Just like America wouldn’t be the same without its Hispanic community, T-Mobile wouldn’t be the Un-carrier without its Hispanic employees and customers. Or in other words, no hay uno without the other.
To honour Hispanic Heritage Month, we sat down with Juliana Johnson, who works at our Charleston office in South Carolina, to learn more about what her heritage means to her. Read as she shares her perspectives and describes her journey coming from Colombia to the United States:
Can you tell me about yourself, your journey, and what led you here?
Legg Mason Launches New Hispanic and Latino Employee Resource Group
Multimedia with summary
Legg Mason is pleased to announce the launch of UNIDOS, the newest Employee Resource Group (ERG), which represents the Hispanic and Latino Community within our employee base, clientele and the communities where we do business.
The group, whose name means "united" in Spanish and Portuguese, aims to share the Hispanic and Latino culture, promote all forms of diversity and include and celebrate the value that Hispanic and Latino employees bring to Legg Mason, the asset management industry and the community.
GAITHERSBURG, Md., September 25, 2019 /3BL Media/-- Sodexo, a food services and facilities management company committed to improving Quality of Life, announced today that it has been selected as one of the Top 50 Companies of the Year by LATINA Style, Inc. The full list of companies has been published in the August issue of LATINA Style Magazine.
Claudia Zapata-Cardone was recently promoted to Captain at United, an achievement she says is the direct result of a career where she mirrored the hard work, determination and perseverance of her parents who migrated to the U.S. from Colombia in the 1970s.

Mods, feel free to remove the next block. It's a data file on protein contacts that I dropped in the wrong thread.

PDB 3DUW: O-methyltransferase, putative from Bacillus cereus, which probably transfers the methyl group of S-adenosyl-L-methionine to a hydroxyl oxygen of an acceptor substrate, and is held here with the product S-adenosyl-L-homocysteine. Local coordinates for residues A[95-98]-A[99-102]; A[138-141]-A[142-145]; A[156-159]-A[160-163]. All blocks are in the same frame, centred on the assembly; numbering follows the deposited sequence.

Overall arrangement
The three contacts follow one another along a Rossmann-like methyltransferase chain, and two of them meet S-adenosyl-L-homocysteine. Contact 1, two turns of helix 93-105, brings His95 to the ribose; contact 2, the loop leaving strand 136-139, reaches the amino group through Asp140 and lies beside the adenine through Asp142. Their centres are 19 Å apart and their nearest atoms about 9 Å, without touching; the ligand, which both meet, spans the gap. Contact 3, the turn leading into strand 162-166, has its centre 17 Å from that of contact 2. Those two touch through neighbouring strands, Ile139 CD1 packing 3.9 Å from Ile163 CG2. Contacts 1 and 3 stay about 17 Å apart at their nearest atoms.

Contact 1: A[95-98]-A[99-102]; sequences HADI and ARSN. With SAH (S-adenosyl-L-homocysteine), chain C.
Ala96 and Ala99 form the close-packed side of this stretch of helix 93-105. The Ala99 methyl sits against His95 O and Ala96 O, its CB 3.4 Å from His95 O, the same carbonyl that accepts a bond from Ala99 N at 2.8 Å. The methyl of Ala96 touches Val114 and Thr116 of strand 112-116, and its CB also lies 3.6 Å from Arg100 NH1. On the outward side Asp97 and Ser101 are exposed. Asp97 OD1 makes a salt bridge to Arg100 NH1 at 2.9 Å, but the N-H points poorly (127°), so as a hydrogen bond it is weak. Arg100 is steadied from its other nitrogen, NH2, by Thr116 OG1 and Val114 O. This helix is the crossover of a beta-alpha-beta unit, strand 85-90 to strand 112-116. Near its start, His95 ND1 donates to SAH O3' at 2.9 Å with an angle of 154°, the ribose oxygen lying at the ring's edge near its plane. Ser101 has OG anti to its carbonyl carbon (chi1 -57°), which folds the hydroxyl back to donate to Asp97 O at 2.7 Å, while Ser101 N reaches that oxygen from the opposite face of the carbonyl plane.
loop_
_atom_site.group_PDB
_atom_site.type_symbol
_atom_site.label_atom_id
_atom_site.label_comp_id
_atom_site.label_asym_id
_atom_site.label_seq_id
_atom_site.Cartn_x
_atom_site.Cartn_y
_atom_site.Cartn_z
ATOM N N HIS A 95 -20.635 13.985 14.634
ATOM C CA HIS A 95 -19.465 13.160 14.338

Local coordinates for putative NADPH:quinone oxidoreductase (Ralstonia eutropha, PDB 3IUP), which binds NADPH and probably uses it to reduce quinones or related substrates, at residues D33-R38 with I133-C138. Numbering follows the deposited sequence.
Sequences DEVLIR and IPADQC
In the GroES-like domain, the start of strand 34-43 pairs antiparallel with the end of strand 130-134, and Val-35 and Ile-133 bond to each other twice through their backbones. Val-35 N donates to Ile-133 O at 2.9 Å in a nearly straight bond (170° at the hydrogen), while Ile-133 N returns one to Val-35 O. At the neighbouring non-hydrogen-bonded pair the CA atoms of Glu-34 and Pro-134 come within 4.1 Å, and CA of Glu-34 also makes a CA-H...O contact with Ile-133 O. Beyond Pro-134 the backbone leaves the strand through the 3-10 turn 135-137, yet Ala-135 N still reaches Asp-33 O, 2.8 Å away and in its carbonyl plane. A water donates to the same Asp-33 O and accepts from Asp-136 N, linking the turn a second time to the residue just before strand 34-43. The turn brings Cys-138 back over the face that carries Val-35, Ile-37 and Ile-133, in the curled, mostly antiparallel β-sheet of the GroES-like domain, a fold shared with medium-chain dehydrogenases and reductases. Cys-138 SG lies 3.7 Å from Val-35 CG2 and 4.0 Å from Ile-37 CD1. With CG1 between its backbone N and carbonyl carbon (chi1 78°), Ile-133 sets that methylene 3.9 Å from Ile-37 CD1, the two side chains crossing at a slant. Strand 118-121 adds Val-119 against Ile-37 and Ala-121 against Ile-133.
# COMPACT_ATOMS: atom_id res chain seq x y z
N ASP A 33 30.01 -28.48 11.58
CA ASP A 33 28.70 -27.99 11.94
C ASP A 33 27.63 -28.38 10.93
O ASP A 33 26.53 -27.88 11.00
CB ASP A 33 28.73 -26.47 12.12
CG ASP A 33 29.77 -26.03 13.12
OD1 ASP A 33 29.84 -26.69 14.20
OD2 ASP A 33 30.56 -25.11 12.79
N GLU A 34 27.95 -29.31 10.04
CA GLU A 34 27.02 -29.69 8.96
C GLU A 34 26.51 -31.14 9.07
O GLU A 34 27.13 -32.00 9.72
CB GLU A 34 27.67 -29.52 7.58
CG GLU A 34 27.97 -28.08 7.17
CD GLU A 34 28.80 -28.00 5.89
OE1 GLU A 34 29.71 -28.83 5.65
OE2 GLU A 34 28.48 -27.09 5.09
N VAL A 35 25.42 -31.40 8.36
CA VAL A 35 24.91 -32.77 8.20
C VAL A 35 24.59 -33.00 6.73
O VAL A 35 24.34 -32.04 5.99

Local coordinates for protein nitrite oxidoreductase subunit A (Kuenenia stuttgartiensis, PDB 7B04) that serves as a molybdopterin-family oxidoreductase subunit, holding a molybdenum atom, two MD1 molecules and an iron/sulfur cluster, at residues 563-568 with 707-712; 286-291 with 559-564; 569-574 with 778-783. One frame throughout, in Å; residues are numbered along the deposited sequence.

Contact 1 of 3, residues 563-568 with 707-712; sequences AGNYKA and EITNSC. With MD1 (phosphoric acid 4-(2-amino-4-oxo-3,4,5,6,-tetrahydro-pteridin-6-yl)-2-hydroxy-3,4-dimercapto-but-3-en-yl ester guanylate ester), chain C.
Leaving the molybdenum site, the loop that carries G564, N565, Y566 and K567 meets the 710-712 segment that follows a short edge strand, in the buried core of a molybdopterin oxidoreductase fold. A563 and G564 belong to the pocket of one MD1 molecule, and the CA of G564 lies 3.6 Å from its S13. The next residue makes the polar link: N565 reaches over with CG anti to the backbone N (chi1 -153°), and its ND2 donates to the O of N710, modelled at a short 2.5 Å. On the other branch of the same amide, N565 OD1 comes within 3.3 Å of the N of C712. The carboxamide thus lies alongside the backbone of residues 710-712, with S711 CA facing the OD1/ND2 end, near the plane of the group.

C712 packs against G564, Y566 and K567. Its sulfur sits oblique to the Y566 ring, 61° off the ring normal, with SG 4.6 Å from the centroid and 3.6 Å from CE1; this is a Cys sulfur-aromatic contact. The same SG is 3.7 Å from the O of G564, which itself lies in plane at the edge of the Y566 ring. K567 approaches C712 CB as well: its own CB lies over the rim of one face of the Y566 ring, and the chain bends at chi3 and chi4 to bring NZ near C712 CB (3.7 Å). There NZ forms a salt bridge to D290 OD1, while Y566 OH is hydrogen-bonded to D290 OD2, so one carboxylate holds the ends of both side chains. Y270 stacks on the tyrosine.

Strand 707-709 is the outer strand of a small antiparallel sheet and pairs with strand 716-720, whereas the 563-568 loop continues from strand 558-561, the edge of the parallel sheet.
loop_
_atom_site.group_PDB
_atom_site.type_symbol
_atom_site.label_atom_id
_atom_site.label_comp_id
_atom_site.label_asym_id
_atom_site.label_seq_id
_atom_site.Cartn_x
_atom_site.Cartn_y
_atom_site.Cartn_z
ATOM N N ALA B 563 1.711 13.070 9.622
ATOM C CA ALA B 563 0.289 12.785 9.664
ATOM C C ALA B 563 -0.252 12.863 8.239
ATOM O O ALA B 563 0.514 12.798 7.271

Dan Schulman, PayPal President and CEO, sits down with Jennifer Pulido, an Integration Engineer and the Global Co-Chair of Aliados, PayPal’s employee resource group for LatinX employees and allies, to discuss how the company is celebrating Hispanic Heritage Month and building a more inclusive workplace.
Karla Bracamonte, a Mexican immigrant, worked as a custodian at Arizona State University. One day, she walked past a whiteboard with unfinished algebraic equations written on it.
“I turned to my coworker at the time and I told them, ‘I can do this,’” Bracamonte said.
Realizing her talent, a professor and her coworkers encouraged her to apply for classes at ASU, where university staff could get discounts on tuition. However, as a first-generation college student with very little understanding of English, she had barriers to overcome.
Hispanic Americans are launching more new businesses, achieving higher levels of education, and reaching the C-suite of Fortune 500 companies in greater numbers than ever. Surprisingly, these advancements and economic milestones are often unknown by the very people responsible for them – according to a recent survey, 77% of Latinx have no idea of their communities’ potential and contributions.